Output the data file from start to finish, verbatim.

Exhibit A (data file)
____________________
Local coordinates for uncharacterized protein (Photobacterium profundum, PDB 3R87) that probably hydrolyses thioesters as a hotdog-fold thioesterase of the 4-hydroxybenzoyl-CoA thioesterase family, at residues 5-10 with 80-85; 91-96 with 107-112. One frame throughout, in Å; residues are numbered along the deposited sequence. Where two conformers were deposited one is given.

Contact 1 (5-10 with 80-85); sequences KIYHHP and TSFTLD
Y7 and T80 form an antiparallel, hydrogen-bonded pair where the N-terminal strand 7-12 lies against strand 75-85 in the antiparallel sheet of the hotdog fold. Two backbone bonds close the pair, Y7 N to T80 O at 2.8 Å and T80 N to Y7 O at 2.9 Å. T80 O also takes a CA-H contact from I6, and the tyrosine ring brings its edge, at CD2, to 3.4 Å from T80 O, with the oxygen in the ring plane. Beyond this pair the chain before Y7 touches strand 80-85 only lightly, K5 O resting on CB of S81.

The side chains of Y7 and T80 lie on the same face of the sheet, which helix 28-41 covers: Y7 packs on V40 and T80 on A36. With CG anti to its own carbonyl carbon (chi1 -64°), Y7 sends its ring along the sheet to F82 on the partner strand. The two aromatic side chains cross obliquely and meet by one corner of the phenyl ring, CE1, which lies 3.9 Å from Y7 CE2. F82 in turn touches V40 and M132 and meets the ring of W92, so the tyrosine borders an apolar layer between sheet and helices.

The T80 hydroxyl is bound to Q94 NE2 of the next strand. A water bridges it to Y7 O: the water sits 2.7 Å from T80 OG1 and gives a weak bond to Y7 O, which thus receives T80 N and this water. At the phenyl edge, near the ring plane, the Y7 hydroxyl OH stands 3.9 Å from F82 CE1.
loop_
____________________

Local coordinates for uncharacterized protein (Photobacterium profundum, PDB 3R87) that probably hydrolyses thioesters as a hotdog-fold thioesterase of the 4-hydroxybenzoyl-CoA thioesterase family, at residues 5-10 with 80-85; 91-96 with 107-112. One frame throughout, in Å; residues are numbered along the deposited sequence. Where two conformers were deposited one is given.

Contact 1 (5-10 with 80-85); sequences KIYHHP and TSFTLD
Y7 and T80 form an antiparallel, hydrogen-bonded pair where the N-terminal strand 7-12 lies against strand 75-85 in the antiparallel sheet of the hotdog fold. Two backbone bonds close the pair, Y7 N to T80 O at 2.8 Å and T80 N to Y7 O at 2.9 Å. T80 O also takes a CA-H contact from I6, and the tyrosine ring brings its edge, at CD2, to 3.4 Å from T80 O, with the oxygen in the ring plane. Beyond this pair the chain before Y7 touches strand 80-85 only lightly, K5 O resting on CB of S81.

The side chains of Y7 and T80 lie on the same face of the sheet, which helix 28-41 covers: Y7 packs on V40 and T80 on A36. With CG anti to its own carbonyl carbon (chi1 -64°), Y7 sends its ring along the sheet to F82 on the partner strand. The two aromatic side chains cross obliquely and meet by one corner of the phenyl ring, CE1, which lies 3.9 Å from Y7 CE2. F82 in turn touches V40 and M132 and meets the ring of W92, so the tyrosine borders an apolar layer between sheet and helices.

The T80 hydroxyl is bound to Q94 NE2 of the next strand. A water bridges it to Y7 O: the water sits 2.7 Å from T80 OG1 and gives a weak bond to Y7 O, which thus receives T80 N and this water. At the phenyl edge, near the ring plane, the Y7 hydroxyl OH stands 3.9 Å from F82 CE1.
loop_